Laws involved a clip from a musical recording licensed by Jennifer Lopez and L.L. Cool J for a new song called “All I Have.”  The plaintiff, whose voice was featured on the original clip, sued the singers’ record label, alleging that the use of the clip misappropriated her voice in violation of the right of publicity. The Ninth Circuit disagreed, holding that “federal copyright law preempts a claim alleging misappropriation of one’s voice when the entirety of the allegedly misappropriated vocal performance is contained within a copyrighted medium.”

In a letter to Southern District of New York judge Paul Crotty, Melendez’ lawyers offered a preview of their response to Sirius’ preemption argument. They argue that the fact that Melendez’ voice is embodied in fixed audio and video recordings is “irrelevant,” because their theory of the case is that Sirius sought to benefit commercially by utilizing his “instantly recognizable noncopyrightable personal attributes.”

My Take

The problem I predict Melendez is going to have is that while his “personal attributes” may not be subject to copyright protection, the recordings containing his voice fall squarely within the subject matter of copyright, and it’s those very works that he’s seeking to prevent Sirius from exploiting. In other words, this isn’t a case like No Doubt v. Activision Publishing, in which the band complained when its members’ personas were used as the basis for new video game avatars. Even there, the court noted that if No Doubt “was suing on the basis of Defendant’s misuse of Plaintiff’s songs or videotaped musical performance, its claims would be preempted by the Copyright Act.”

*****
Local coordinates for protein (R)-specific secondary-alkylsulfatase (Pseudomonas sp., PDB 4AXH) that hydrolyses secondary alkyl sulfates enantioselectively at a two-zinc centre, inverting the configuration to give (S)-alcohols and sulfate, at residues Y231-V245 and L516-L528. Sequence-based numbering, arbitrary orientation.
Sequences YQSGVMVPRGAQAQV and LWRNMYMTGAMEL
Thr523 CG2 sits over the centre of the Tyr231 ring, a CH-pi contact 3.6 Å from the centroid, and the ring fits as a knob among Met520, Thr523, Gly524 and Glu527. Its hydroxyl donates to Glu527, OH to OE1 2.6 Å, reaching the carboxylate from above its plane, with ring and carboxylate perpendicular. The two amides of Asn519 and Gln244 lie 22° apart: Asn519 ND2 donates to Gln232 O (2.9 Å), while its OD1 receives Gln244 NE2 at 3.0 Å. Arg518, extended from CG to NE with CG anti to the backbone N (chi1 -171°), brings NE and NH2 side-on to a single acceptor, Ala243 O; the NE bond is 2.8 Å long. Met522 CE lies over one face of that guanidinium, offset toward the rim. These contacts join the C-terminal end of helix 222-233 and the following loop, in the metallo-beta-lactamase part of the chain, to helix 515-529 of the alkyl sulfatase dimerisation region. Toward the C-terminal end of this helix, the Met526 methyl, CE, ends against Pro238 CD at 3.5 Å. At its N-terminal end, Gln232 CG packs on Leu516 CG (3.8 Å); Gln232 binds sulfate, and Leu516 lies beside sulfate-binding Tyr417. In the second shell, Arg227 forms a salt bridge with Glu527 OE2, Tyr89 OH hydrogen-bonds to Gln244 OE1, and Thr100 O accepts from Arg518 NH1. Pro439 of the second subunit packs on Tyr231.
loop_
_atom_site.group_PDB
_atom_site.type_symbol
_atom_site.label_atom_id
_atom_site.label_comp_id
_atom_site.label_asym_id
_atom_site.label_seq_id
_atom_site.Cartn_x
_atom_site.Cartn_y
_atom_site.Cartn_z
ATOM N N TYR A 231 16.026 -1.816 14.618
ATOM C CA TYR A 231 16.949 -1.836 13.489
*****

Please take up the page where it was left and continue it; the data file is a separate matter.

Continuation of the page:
There’s also the issue of consent. Melendez last appeared on the “Howard Stern Show” fifteen years ago, and his performances (as embodied in thousands of hours of audio and video clips) have been exploited constantly on Sirius for nearly as long. Melendez never objected to this use. To the contrary, as Sirius points out, Melendez used his prior fame as a fixture on the Stern show as a launching pad for the rest of his career. (Sirius’ lawyers actually put it a tad less charitably, arguing that “Mr. Melendez’s entire career since leaving the HS Show has been trading on whatever fleeting moments of public exposure he had as an occasional cast member” of the show.) Sirius dismisses Melendez’s claims as nothing more than a “publicity stunt” designed to draw attention to him at a time when Sirius and Stern are negotiating a contract extension.

UPDATE—On December 8, the parties announced that they had entered into a new contract extension that will keep Howard Stern on Sirius through the end of 2025. In addition, Stern’s archive of audio and video—presumably including the Melendez clips— will continue to be licensed to SiriusXM for another seven years.

Bottom line is that I think the court will find that Melendez’ right of publicity claims are in fact preempted, and Sirius XM’s motion to dismiss will be granted. That said, the lawsuit did prompt me to write a post about Melendez, and his lawsuit has generated a lot of press. If you believe that any publicity is good publicity, perhaps he’s doing just fine.

As always, let me know what you think. A copy of the Sirius XM motion to dismiss is below.